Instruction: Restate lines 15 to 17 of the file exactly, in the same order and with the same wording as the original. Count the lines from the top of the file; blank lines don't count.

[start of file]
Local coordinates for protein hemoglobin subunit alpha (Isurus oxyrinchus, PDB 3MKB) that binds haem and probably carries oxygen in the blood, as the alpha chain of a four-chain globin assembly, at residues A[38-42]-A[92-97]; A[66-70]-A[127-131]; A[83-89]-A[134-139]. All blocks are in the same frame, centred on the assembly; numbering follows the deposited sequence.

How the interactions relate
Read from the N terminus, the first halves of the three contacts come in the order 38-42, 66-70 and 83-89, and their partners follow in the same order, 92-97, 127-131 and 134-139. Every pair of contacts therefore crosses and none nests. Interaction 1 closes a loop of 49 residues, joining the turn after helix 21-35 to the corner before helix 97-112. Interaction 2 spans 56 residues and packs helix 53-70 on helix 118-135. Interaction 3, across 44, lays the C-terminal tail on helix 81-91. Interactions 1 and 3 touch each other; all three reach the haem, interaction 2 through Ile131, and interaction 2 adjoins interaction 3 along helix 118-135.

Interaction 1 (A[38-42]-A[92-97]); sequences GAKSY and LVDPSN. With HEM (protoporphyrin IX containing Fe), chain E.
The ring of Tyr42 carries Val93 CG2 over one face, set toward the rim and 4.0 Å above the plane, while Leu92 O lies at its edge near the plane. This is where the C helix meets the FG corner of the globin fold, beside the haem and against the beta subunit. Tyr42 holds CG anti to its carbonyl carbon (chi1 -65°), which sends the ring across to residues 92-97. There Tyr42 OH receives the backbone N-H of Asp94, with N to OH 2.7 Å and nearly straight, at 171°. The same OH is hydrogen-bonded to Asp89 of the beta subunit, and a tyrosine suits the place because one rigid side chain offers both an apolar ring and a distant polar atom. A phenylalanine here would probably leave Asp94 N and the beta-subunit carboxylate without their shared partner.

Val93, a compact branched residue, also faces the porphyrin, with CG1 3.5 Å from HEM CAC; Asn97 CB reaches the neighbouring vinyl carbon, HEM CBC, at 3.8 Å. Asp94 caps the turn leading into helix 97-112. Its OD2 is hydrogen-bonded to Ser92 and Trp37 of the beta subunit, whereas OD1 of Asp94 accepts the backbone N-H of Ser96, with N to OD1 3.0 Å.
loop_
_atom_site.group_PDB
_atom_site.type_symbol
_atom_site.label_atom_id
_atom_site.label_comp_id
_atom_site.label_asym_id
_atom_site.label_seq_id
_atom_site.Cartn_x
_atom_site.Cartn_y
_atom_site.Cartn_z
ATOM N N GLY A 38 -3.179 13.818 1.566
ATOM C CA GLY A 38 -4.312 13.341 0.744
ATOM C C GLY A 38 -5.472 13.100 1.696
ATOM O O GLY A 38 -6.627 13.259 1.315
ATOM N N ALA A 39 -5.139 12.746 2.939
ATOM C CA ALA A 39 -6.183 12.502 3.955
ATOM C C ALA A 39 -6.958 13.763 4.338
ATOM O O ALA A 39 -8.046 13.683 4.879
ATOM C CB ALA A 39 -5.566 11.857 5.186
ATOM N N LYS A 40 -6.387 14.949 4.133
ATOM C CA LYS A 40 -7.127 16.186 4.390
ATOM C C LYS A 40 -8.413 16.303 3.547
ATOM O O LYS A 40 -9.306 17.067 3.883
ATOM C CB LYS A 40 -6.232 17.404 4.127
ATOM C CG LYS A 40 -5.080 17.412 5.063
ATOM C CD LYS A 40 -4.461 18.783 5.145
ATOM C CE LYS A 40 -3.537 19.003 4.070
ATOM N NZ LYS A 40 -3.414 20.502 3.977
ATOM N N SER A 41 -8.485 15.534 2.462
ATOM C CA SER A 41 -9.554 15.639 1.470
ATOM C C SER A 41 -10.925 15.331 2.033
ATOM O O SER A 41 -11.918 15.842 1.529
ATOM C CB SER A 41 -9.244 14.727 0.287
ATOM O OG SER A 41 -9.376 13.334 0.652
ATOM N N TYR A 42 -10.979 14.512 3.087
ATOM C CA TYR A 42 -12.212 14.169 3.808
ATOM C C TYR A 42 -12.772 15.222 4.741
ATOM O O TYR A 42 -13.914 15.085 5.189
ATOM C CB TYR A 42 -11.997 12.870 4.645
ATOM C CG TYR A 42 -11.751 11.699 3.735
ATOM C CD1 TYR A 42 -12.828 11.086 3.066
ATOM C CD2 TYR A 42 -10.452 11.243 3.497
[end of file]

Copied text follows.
_atom_site.Cartn_y
_atom_site.Cartn_z
ATOM N N GLY A 38 -3.179 13.818 1.566